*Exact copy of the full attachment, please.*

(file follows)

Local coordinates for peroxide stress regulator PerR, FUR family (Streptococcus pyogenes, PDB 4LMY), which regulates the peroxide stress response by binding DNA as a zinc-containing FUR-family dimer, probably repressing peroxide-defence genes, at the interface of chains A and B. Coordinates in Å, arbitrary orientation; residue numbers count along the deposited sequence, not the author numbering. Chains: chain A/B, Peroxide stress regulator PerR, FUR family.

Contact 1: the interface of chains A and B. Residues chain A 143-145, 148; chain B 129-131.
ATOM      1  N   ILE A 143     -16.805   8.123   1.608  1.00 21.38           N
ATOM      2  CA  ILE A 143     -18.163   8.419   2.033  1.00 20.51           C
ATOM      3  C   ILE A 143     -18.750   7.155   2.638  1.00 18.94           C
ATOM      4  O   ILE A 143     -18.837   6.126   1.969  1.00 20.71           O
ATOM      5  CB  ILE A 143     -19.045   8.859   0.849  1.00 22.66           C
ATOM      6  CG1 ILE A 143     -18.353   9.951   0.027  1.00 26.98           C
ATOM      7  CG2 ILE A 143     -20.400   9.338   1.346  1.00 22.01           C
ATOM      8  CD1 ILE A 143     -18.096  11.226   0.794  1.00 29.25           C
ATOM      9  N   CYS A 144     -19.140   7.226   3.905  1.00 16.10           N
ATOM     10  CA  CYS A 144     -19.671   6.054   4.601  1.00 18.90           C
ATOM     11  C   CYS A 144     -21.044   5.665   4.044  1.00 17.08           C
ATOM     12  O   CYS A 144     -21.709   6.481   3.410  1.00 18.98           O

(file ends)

Local coordinates for peroxide stress regulator PerR, FUR family (Streptococcus pyogenes, PDB 4LMY), which regulates the peroxide stress response by binding DNA as a zinc-containing FUR-family dimer, probably repressing peroxide-defence genes, at the interface of chains A and B. Coordinates in Å, arbitrary orientation; residue numbers count along the deposited sequence, not the author numbering. Chains: chain A/B, Peroxide stress regulator PerR, FUR family.

Contact 1: the interface of chains A and B. Residues chain A 143-145, 148; chain B 129-131.
ATOM      1  N   ILE A 143     -16.805   8.123   1.608  1.00 21.38           N
ATOM      2  CA  ILE A 143     -18.163   8.419   2.033  1.00 20.51           C
ATOM      3  C   ILE A 143     -18.750   7.155   2.638  1.00 18.94           C
ATOM      4  O   ILE A 143     -18.837   6.126   1.969  1.00 20.71           O
ATOM      5  CB  ILE A 143     -19.045   8.859   0.849  1.00 22.66           C
ATOM      6  CG1 ILE A 143     -18.353   9.951   0.027  1.00 26.98           C
ATOM      7  CG2 ILE A 143     -20.400   9.338   1.346  1.00 22.01           C
ATOM      8  CD1 ILE A 143     -18.096  11.226   0.794  1.00 29.25           C
ATOM      9  N   CYS A 144     -19.140   7.226   3.905  1.00 16.10           N
ATOM     10  CA  CYS A 144     -19.671   6.054   4.601  1.00 18.90           C
ATOM     11  C   CYS A 144     -21.044   5.665   4.044  1.00 17.08           C
ATOM     12  O   CYS A 144     -21.709   6.481   3.410  1.00 18.98           O